How does an attorney prove such “harm”?  Unfortunately, just stating, “Of course any child suffers harm from not seeing a grandparent!” is not enough.  In order to prove harm, a grandparent generally must show that he/she:
(1) has a close relationship with the grandchild;
(2) has spent significant time with the grandchild (actually having lived with the grandchild is extremely helpful); and
(3) has had significant responsibility for the grandchild’s care.

Disputes between grandparents and parents over seeing children are extremely emotional and sad.  However, an attorney experienced in this field can make all the difference in gaining visitation/blocking visitation.

Contact Our Office

To set up an appointment, contact our office online or call us at 856-627-1990. We are available to meet with you weekdays between 9 am and 5 pm. We won’t take your case unless we know we can help.

Do I Need An Attorney For My Court Proceeding?

The answer is yes. It’s similar to asking if you need a surgeon for your operation. You really don’t want to operate on yourself, and you really don’t want to represent yourself in court.

The legal system is complicated. No one helps you along the way. People give you advice, and they mean well, but they don’t always know what they’re talking about, and your friend’s divorce results don’t necessarily match yours. All families – parents, their children, their jobs, homes, bank accounts, retirement plans, whatever – are unique. There is no ‘one size fits all’ solution in the legal system. The skill is crafting the best solution for your particular situation.

If you don’t handle things right, the consequences can be devastating– custody of a child with the wrong parent, or an unjustified restraining order keeping a person out of his or her home, or being wrongly placed on the State’s registry of domestic violence abusers, or paying too much child support or alimony, or receiving too little child support or alimony. Do NOT just expect “the system” to get  things right– tons of mistakes are made because a case was not presented properly. The legal system is a huge bureaucracy and you won’t get much sympathy from overwhelmed court personnel.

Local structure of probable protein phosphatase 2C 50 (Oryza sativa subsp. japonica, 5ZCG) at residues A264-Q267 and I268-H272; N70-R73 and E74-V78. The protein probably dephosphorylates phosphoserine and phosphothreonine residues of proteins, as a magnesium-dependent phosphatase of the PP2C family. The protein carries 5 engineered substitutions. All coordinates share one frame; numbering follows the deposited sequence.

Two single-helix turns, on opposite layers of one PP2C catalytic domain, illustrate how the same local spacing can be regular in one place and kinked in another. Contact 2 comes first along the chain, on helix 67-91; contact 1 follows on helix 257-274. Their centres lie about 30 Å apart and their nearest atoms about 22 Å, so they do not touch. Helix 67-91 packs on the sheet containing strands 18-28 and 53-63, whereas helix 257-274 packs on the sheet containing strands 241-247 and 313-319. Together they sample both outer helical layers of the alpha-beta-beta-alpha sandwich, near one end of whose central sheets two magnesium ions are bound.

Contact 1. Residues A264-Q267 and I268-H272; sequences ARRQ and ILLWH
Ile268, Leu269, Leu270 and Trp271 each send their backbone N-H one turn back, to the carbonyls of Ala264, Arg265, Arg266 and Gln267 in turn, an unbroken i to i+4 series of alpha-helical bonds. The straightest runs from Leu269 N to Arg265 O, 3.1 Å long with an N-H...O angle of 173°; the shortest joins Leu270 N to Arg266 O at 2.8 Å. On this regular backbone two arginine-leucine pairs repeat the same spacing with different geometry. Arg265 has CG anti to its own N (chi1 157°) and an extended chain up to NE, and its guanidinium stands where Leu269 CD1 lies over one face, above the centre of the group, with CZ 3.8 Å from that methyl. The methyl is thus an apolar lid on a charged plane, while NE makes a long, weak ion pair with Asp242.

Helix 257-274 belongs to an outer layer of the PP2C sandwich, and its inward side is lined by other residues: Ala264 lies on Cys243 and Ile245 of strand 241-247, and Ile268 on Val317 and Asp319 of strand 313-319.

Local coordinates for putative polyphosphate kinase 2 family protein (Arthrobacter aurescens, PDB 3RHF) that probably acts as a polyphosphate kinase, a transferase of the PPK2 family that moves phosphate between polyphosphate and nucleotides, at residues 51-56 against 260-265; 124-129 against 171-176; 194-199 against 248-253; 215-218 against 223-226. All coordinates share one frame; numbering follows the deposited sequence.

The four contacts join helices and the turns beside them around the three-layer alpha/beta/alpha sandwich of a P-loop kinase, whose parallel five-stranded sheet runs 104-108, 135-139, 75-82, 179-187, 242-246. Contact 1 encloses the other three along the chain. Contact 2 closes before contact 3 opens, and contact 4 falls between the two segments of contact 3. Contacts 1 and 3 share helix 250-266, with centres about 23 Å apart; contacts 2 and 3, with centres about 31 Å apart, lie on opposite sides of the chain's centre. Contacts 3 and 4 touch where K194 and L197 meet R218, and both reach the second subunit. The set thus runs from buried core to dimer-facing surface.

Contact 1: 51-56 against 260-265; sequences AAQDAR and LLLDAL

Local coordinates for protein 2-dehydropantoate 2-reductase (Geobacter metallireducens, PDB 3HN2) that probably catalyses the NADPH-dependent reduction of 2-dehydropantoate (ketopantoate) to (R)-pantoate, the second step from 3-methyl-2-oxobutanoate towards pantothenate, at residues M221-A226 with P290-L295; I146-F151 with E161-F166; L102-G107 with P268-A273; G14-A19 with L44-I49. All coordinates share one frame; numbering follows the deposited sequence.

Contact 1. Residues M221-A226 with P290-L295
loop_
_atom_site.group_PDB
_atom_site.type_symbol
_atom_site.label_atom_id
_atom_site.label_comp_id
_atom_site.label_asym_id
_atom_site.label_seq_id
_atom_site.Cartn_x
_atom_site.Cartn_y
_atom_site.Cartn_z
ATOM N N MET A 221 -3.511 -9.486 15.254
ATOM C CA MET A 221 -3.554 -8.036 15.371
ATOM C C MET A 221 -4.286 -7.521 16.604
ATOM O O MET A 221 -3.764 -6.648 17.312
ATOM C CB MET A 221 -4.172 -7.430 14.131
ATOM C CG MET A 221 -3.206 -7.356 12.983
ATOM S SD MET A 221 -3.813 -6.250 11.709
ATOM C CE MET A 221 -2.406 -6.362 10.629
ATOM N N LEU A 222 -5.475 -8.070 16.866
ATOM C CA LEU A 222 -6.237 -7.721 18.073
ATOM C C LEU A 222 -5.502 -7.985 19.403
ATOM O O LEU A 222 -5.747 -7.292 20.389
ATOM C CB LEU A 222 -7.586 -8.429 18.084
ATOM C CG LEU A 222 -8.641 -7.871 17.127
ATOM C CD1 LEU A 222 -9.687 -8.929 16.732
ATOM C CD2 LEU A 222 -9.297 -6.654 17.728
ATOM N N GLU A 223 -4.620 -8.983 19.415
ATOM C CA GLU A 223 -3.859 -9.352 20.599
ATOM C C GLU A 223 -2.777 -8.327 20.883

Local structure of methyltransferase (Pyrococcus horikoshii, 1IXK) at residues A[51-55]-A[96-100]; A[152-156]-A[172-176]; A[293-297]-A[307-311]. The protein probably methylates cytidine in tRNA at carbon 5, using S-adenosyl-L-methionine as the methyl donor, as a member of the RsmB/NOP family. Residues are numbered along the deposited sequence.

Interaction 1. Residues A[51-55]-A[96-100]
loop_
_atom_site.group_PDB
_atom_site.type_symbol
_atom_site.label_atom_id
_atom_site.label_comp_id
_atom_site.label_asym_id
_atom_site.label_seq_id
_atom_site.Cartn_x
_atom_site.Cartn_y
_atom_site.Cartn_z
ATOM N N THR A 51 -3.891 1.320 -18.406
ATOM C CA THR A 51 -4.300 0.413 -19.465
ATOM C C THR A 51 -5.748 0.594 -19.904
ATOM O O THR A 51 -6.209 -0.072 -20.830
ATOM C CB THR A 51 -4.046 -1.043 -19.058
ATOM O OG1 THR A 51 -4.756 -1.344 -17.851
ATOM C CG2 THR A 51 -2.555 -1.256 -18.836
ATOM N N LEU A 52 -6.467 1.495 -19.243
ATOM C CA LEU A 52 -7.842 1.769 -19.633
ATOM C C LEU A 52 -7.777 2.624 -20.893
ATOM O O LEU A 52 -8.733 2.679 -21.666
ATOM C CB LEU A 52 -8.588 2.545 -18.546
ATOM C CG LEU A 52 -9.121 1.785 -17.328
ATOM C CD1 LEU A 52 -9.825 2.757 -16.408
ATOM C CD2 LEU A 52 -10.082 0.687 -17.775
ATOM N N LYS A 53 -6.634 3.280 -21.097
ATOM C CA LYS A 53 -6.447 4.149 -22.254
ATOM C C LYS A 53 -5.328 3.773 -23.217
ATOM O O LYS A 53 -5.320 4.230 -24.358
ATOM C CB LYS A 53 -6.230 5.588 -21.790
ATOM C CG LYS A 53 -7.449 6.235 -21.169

I went to law school for three full years, and then studied for the bar exam for another half year. I’ve been navigating the legal system for 35 years.

I’ve learned a lot along the way. There is no way you’ll handle your case nearly as well as me if you have no legal training. I’ve watched people trying to represent themselves in courtrooms for many years, and I almost always cringe because they have no idea what they’re doing.

There’s nothing wrong with meeting with two or three attorneys to see which one you’re most comfortable with. Attorneys also cost money, and I have no magic answer for that. My practice is also a business, and attorneys, including me, charge for their services. But you do need an attorney for your court proceeding.

Contact Our Office

To set up an appointment, contact our office online or call us at 856-627-1990. We are available to meet with you weekdays between 9 am and 5 pm. We won’t take your case unless we know we can help.